PRS: Blackwater Park marked the beginning of an enduring collaboration with Steven Wilson, what would you say were his biggest contributions to the ultimate sound of the record?

Mikael: Steven came in as a “spice it up” type of guy. He didn’t produce the whole thing, but his help on the vocals and the sound production was immense. He has a great ear to hear nuances in the music that he’d either suggest we’d enhance or hold back and control. I was more of a “More is more” guy then. I still am to an extent, but Steve helped me to understand dynamics better. In a more subtle way than just the dynamics between heavy vs soft. I learned a lot from working with him, without a doubt. In the end, the record was mixed by Fredrik Nordström but I recall that Steve saved the stuff that he’d produced already mixed, so we could pop that into the final mix. He didn’t really do much on the meat and potato parts. He was digging more into the softer parts really, as well as the parts with the clean voice.

PRS: Blackwater Park maintains a distinct atmospheric identity from start to finish, was this crafted with intent or simply a function of the songs being written in close proximity?

Mikael: Hard to say. I think I always wanted the title track to be put last on the record but that’s a well proven idea. I do like records to have that ebb and flow. You’d need a breather here and there to understand the heavier parts and vice versa. It’s still very important to me. I don’t know if music becomes validated unless there is atmosphere. Who wants to listen to an album without it? I think all of our records have an atmosphere that is distinctly “Opeth”, it’s just that over the span of 30 years, we’ve opened up to different forms. For better or worse I guess, depending on your taste. “Blackwater park” was done in a time when the metal scene didn’t really have much like that on offer. It was us really. It’s a bit of a emotional rollercoaster going through that whole album. I suppose there was a thirst for change in the scene, and we provided that change. Lucky us!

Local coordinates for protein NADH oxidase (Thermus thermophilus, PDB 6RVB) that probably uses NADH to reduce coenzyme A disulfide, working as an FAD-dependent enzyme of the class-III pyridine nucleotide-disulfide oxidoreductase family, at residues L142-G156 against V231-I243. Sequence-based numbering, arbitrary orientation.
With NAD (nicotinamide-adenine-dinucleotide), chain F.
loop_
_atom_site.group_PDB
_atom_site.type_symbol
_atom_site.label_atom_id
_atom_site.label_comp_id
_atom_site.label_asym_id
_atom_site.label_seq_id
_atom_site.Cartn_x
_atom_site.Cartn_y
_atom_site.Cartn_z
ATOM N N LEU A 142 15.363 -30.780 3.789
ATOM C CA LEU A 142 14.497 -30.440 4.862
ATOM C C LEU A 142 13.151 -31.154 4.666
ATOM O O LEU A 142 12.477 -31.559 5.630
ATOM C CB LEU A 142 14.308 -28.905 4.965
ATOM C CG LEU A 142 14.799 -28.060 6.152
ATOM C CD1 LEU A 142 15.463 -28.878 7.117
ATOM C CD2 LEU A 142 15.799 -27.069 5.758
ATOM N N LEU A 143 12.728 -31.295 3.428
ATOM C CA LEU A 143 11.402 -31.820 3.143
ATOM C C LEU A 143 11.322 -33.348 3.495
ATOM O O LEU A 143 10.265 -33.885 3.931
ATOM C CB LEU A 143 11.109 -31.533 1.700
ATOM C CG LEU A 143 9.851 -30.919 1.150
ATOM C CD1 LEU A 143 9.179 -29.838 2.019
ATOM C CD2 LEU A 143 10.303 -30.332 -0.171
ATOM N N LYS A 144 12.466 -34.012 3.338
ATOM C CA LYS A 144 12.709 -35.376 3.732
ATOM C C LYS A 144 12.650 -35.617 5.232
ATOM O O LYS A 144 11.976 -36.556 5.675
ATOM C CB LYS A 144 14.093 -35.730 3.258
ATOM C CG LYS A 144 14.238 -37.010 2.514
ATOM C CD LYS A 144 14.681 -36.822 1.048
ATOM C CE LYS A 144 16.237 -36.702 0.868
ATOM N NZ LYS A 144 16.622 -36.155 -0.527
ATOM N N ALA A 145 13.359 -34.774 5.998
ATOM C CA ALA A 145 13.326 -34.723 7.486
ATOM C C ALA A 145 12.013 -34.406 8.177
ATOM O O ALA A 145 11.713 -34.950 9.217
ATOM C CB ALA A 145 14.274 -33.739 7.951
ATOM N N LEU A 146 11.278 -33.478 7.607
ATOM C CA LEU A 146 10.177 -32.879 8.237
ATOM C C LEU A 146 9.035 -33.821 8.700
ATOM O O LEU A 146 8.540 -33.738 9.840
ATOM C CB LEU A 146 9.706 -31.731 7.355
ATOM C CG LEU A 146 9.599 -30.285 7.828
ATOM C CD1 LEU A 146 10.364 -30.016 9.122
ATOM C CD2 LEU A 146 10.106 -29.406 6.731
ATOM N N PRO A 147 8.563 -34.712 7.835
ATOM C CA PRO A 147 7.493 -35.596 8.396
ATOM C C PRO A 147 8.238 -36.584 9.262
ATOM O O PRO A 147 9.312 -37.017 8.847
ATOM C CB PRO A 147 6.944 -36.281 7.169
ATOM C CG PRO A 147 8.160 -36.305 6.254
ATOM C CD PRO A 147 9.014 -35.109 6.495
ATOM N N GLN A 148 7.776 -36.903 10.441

PRS: Are there any “Easter eggs” or other hidden messages in Blackwater Park or its artwork yet to be discovered or revealed?

Mikael: Not really, no. We tried that on subsequent albums like “Deliverance”, “Watershed” and “Heritage”. Most of them have been picked up, but some remains hidden. Fact is, I’d deny it if anyone would crack some of the more sensitive puzzles. The most “famous” thing we’ve done is the face on the back of the sleeve to “Watershed”. A rather unfortunate looking fellow. We call him “Jorge” and he’s made up from some of the facial features of all the members at the time. A lot of people scratched their heads at that one. That record overall is littered with subliminal messages and riddles. I’ve forgotten most of them really.